He needs to be prepared to do grunt work in an early career post - admin, basic teaching etc. I think some of the prejudice against older starters is the suspicion that they will be impatient with starting again at the bottom - I've seen PhD candidates like this - reached a certain (often senior) point in their first careers, and find it hard to go back down the hierarchy to start all over again. If they can exercise some emotional intelligence common sense? and realise they need to just hold it in for a couple of years, and bear with being junior, they can then progress quite quickly drawing on the experiences of the first career. I've noticed this particularly in men, rather than women.

The not-so-good university but good conservatoire is odd, but the conservatoire bit is good. And Huddersfield, for example (not-so-good in most humanities, certainly not great in my field) is one of the top places for music technology research. So go figure.

But he should be talking to his supervisors. The problem there could be the combination of not-so-good university & good conservatoire - not-so-good university is often not-so-good on research, so his supervisor there may not be plugged in, and people at specialist institutions such as conservatoires often have no idea about the world of "full service" universities.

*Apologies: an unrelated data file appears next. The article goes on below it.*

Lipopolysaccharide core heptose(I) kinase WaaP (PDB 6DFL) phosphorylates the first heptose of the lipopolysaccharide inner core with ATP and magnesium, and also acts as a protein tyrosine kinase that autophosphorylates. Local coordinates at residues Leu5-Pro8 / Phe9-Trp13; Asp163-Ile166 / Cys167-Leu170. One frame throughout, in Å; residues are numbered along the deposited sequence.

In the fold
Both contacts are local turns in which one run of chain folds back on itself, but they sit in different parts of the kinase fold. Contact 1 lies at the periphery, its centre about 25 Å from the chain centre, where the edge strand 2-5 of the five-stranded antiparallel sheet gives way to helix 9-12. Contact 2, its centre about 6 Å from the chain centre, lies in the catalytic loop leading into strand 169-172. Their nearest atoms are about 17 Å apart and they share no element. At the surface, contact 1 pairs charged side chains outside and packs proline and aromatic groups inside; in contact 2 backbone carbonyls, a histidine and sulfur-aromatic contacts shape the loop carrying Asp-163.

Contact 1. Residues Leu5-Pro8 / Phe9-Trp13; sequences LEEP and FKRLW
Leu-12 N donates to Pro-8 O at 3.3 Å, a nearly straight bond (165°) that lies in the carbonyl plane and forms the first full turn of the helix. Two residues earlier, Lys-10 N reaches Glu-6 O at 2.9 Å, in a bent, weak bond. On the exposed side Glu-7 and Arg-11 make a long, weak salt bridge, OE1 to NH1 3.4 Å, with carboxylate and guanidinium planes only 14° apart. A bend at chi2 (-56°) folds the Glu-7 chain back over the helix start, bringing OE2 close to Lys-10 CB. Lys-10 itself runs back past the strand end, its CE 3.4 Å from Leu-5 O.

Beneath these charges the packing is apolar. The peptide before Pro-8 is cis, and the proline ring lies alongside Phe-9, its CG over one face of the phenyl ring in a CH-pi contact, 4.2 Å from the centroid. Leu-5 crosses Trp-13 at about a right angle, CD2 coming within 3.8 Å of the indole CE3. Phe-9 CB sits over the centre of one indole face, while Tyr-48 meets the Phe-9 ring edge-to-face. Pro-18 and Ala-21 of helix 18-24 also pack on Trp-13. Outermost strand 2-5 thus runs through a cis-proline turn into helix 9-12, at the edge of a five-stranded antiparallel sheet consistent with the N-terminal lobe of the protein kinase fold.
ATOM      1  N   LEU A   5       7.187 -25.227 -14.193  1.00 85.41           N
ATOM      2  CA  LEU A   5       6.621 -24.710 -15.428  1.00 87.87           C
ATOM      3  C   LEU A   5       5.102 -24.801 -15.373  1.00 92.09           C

But from what you say, it sounds as though he's got most things an early career person should have on their CV.

MedSchoolRat Tue 03-May-16 11:28:39

Friend (mostly music and music engineering background, age 50+) is lecturer in a broad creative dept at my Uni.
He is not anybody famous but quite accomplished in various ways. No PhD (I think).
He seems to have a job he loves. Hates some aspects of it but loves many.
Therefore from my broad sample of 1, I think that jobs are out there, but I agree with Rolling that have to be pragmatic about going for junior positions, at least to start.

thestickereconomy Tue 03-May-16 21:00:59

Thanks everyone, this is really useful and actually a lot more hopeful than I had anticipated. We would absolutely be fine with him starting at the bottom and with moving, including abroad. Huddersfield is definitely on his radar. Both his parents are academics (obviously a different generation, different times) so he is realistic, I think. And I think he is genuinely good at what he does. He has publications in national and international journals and plenty of ideas & plans for more, also he has ideas for a post-doc. I just worry that people will look at him and think, 'only 15 years left in him..' and pick the younger guy!
The PhD was self funded, and he has not applied for Arts Council as he hasn't really practiced as a composer in the UK(he isn't a UK national, he's Scandi and has had many grants from his home country - he has only been here a few years, most o which he's been doing the PhD).
The problem there could be the combination of not-so-good university & good conservatoire - not-so-good university is often not-so-good on research, so his supervisor there may not be plugged in,
In all honesty he hasn;t been thrilled with his supervisors. The supervisor who was most knowledgeable in his field has only been able to meet him about once a year, and the one he sees most of has no expertise in composition He asked for & got a 3rd supervisor from a different uni who has more relevant expertise.

jclm Thu 05-May-16 20:04:12

Are his skills useful outside of academia? Could he also be looking more widely? Tbh academia is not a great career path even if there were jobs available...

Join the discussion

Join the discussion

Registering is free, easy, and means you can join in the discussion, get discounts, win prizes and lots more.

Register now